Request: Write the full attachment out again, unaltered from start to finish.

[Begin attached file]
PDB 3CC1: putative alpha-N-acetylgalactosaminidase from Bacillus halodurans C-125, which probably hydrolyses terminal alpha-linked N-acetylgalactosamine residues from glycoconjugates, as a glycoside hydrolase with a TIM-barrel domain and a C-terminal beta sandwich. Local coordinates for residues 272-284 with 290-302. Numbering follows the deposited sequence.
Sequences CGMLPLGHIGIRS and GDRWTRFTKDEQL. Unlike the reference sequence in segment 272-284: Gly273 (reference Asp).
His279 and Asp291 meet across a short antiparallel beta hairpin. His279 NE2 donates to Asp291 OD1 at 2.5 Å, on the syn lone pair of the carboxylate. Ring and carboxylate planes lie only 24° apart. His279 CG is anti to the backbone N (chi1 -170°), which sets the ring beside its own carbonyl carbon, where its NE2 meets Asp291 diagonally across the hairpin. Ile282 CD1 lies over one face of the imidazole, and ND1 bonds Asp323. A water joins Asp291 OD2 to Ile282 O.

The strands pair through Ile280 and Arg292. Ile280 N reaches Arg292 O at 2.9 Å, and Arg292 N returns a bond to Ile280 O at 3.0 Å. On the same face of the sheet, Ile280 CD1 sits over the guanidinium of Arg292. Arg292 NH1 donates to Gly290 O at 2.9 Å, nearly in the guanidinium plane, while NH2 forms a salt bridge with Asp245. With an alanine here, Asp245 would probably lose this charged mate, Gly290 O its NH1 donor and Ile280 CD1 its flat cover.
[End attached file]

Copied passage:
PDB 3CC1: putative alpha-N-acetylgalactosaminidase from Bacillus halodurans C-125, which probably hydrolyses terminal alpha-linked N-acetylgalactosamine residues from glycoconjugates, as a glycoside hydrolase with a TIM-barrel domain and a C-terminal beta sandwich. Local coordinates for residues 272-284 with 290-302. Numbering follows the deposited sequence.
Sequences CGMLPLGHIGIRS and GDRWTRFTKDEQL. Unlike the reference sequence in segment 272-284: Gly273 (reference Asp).
His279 and Asp291 meet across a short antiparallel beta hairpin. His279 NE2 donates to Asp291 OD1 at 2.5 Å, on the syn lone pair of the carboxylate. Ring and carboxylate planes lie only 24° apart. His279 CG is anti to the backbone N (chi1 -170°), which sets the ring beside its own carbonyl carbon, where its NE2 meets Asp291 diagonally across the hairpin. Ile282 CD1 lies over one face of the imidazole, and ND1 bonds Asp323. A water joins Asp291 OD2 to Ile282 O.

The strands pair through Ile280 and Arg292. Ile280 N reaches Arg292 O at 2.9 Å, and Arg292 N returns a bond to Ile280 O at 3.0 Å. On the same face of the sheet, Ile280 CD1 sits over the guanidinium of Arg292. Arg292 NH1 donates to Gly290 O at 2.9 Å, nearly in the guanidinium plane, while NH2 forms a salt bridge with Asp245. With an alanine here, Asp245 would probably lose this charged mate, Gly290 O its NH1 donor and Ile280 CD1 its flat cover.